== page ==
The plant is Pararistolochia goldieana, a vine found in the forests of this region, as described in the introductory text:

These types of flowers are pollinated by flies, a common strategy in the Birthwort family (Aristolochiaceae) to which the plant belongs. This strategy of fly pollination in which flies are deceived into visiting the flowers by their stink and colour, and temporarily trapped in the enclosed chamber, is something that I explore in detail in my book Pollinators & Pollination: Nature and Society, particularly in the genus Ceropegia. Those plants show convergent evolution with the pollination systems of Aristolochiaceae, though they are unrelated.

Pararistolochia goldieana has a wide distribution across West Africa, including Cameroon, Equatorial Guinea, Nigeria, and Sierra Leone. The IUCN Red List categorises it as ‘Vulnerable’ due to habitat loss. The population where these photographs were taken is described on the final page of the article:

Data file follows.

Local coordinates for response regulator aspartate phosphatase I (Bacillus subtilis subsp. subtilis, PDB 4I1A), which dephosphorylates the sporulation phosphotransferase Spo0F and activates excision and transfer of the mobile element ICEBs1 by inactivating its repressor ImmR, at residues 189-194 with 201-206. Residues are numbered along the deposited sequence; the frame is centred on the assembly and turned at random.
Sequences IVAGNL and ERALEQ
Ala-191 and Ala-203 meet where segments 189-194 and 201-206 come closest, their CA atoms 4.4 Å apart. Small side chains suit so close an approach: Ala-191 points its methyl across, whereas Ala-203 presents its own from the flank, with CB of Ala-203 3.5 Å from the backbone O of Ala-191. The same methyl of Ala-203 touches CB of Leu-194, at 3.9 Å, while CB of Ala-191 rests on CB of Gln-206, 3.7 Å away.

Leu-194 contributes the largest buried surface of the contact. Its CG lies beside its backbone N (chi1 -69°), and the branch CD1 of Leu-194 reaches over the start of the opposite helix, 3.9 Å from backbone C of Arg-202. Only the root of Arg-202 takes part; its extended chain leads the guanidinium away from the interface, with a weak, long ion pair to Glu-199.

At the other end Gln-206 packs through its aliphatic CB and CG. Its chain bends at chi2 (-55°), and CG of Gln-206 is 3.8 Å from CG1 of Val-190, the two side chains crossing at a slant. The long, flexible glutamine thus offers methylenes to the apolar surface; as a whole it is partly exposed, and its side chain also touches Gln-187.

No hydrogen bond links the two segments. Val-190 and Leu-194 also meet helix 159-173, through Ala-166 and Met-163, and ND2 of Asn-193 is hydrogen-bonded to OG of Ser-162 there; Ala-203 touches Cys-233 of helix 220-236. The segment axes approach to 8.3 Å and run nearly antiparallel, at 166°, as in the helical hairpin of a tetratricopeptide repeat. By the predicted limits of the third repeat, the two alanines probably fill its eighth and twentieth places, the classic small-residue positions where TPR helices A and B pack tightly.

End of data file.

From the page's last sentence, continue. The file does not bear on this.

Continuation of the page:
The city of Ibadan is one of the largest in Nigeria and has grown enormously, ‘from 40 km2 in the 1950s to 250 km2 in the 1990s‘. I wonder if this forest, and its botanical treasures, still exists?

During field work in Gabon in the 1990s I was fortunate enough to encounter a species of Pararistolochia in the rainforest of Lopé National Park. It was a different species to P. goldieana, with rather smaller but no less spectacular flowers, and it stank to high heaven! We knew it was there long before we saw it. I collected some flies from the flowers and had them identified, though I’ve never published the data: it’s available if anyone is working on a review of pollination in the family.

This 1950 article is anonymous, so I don’t know who to acknowledge for the amazing images. However the botanist R.W.J. Keay was working on a revision of the family for the Flora of West Tropical Africa project at the time, so it may have been written by him.